CBS 2 asked Toni Preckwinkle and Lori Lightfoot for their positions on key issues facing Chicago.


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My core principles in evaluating revenue sources are (1) what are the benefits and risks; (2) who will bear the burden of the revenue source – I want to lessen the burden for low-income and middle class individuals and families who have been hardest hit; and (3) whether any short term gain is worth the long term implications.

There are a number of progressive revenue sources we can work toward, including a progressive state income tax. I also support efforts to legalize and tax recreational marijuana, though it will also require Springfield approval and would not bring revenue to Chicago until late 2020 at the earliest.

Finally, in thinking about a Chicago casino, it is imperative that any potential casino be city-owned, and its construction must be used as an economic development tool to benefit people and neighborhoods that have been neglected by city government for far too long.

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To combat Chicago’s soaring property taxes, the city must seek alternative sources of revenue before resorting to any new taxes. I have advocated for new revenue sources including a progressive state income tax, legalizing marijuana, which can then be taxed, and a city-owned casino.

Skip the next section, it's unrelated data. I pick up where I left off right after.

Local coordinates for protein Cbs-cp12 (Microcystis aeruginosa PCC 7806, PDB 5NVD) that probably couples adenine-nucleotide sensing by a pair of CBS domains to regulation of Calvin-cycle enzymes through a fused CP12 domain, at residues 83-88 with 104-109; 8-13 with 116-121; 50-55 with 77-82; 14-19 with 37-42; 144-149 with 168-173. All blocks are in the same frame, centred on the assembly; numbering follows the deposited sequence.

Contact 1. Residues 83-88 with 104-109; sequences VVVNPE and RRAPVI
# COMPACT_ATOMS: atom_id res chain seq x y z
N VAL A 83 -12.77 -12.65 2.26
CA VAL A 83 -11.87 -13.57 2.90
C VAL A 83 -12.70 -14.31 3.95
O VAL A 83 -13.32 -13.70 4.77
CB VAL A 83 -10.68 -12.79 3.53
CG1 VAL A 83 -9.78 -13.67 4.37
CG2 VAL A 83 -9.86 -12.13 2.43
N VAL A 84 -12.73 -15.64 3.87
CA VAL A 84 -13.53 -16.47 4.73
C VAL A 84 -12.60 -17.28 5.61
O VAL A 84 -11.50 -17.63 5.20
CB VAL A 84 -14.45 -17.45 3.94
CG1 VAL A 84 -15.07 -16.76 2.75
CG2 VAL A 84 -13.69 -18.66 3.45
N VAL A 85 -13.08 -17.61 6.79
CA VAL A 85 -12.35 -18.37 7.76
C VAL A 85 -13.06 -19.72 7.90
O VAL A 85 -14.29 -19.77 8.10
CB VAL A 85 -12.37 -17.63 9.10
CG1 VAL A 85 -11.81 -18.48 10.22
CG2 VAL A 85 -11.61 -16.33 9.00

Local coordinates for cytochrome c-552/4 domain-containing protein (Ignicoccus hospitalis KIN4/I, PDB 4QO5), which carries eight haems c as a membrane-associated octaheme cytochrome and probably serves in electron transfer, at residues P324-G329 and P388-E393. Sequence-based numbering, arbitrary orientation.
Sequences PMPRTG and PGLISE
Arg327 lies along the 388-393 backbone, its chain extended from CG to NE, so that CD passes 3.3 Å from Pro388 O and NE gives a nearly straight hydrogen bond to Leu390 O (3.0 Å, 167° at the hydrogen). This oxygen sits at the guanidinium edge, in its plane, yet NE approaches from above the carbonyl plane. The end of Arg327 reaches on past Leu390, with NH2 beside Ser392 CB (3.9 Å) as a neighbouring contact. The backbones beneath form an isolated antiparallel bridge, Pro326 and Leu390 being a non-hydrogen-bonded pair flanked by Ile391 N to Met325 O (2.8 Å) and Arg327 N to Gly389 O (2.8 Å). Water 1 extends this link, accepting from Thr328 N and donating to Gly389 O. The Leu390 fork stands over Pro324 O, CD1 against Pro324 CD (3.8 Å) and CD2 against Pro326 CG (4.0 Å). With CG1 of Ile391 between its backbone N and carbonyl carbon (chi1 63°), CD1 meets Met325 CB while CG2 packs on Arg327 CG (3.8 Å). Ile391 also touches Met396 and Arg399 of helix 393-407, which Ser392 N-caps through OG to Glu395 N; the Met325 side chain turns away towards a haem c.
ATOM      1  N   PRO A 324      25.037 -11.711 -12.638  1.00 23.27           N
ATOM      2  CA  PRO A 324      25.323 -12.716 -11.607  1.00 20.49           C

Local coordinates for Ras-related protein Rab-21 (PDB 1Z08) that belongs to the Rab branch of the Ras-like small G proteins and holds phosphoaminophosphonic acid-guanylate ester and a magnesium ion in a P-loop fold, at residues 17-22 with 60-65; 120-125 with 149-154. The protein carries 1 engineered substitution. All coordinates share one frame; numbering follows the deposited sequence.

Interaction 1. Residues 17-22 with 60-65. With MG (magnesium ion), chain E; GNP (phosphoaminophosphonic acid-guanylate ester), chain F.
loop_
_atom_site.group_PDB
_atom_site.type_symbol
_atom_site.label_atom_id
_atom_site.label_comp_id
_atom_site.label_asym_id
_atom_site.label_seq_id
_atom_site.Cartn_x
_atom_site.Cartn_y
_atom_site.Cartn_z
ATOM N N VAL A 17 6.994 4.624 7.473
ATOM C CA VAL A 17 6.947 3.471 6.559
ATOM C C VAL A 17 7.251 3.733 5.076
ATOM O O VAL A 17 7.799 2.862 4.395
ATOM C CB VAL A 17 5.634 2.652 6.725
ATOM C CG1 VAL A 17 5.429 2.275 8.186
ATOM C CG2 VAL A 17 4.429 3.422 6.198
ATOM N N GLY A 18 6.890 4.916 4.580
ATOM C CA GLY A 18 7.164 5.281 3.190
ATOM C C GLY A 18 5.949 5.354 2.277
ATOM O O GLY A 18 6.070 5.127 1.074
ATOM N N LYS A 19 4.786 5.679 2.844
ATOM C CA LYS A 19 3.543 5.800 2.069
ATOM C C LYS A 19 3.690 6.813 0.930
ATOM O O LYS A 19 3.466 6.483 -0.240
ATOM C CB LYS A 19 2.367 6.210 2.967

As mayor, I will use the influence of my office to advocate for the passage of a constitutional amendment to permit a graduated income tax rate structure. The revenue from this initiative must be used to properly fund education and reign in the growing pension debt obligations. I will also support a tax reform package that includes additional progressive revenue initiatives, including dedicating yearly TIF surplus specifically to public schools.

This will add revenue to public education so that we can achieve equity more quickly. Finally, I will support a fully elected school board for CPS, so that every resident of our city will have a voice in how education dollars are distributed.

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I have expressed my support for a real estate transfer tax on properties sold for over $1 million, in order to create a long-term funding proposal which would help to decrease Chicago’s homeless population by 10,000 in its first year.